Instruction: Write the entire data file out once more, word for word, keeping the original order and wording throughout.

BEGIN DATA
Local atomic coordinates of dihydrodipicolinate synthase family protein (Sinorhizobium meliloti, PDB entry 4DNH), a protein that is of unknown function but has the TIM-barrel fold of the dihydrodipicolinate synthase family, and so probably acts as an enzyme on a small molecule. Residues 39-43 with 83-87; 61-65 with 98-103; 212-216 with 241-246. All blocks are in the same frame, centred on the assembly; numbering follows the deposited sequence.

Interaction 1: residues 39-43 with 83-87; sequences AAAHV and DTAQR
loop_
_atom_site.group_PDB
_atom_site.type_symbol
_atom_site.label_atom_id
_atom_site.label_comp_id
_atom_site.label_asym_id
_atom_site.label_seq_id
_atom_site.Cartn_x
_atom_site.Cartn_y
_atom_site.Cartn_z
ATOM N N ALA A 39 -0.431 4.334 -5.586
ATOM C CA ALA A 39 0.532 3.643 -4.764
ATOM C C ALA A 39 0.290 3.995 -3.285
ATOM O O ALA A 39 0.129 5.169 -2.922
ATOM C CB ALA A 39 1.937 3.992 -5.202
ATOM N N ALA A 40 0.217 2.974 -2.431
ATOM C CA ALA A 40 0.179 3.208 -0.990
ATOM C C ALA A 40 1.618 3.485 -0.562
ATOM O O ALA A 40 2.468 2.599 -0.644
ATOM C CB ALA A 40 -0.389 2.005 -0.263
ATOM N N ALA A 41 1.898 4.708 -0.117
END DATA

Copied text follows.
Local atomic coordinates of dihydrodipicolinate synthase family protein (Sinorhizobium meliloti, PDB entry 4DNH), a protein that is of unknown function but has the TIM-barrel fold of the dihydrodipicolinate synthase family, and so probably acts as an enzyme on a small molecule. Residues 39-43 with 83-87; 61-65 with 98-103; 212-216 with 241-246. All blocks are in the same frame, centred on the assembly; numbering follows the deposited sequence.

Interaction 1: residues 39-43 with 83-87; sequences AAAHV and DTAQR
loop_
_atom_site.group_PDB
_atom_site.type_symbol
_atom_site.label_atom_id
_atom_site.label_comp_id
_atom_site.label_asym_id
_atom_site.label_seq_id
_atom_site.Cartn_x
_atom_site.Cartn_y
_atom_site.Cartn_z
ATOM N N ALA A 39 -0.431 4.334 -5.586
ATOM C CA ALA A 39 0.532 3.643 -4.764
ATOM C C ALA A 39 0.290 3.995 -3.285
ATOM O O ALA A 39 0.129 5.169 -2.922
ATOM C CB ALA A 39 1.937 3.992 -5.202
ATOM N N ALA A 40 0.217 2.974 -2.431
ATOM C CA ALA A 40 0.179 3.208 -0.990
ATOM C C ALA A 40 1.618 3.485 -0.562
ATOM O O ALA A 40 2.468 2.599 -0.644
ATOM C CB ALA A 40 -0.389 2.005 -0.263
ATOM N N ALA A 41 1.898 4.708 -0.117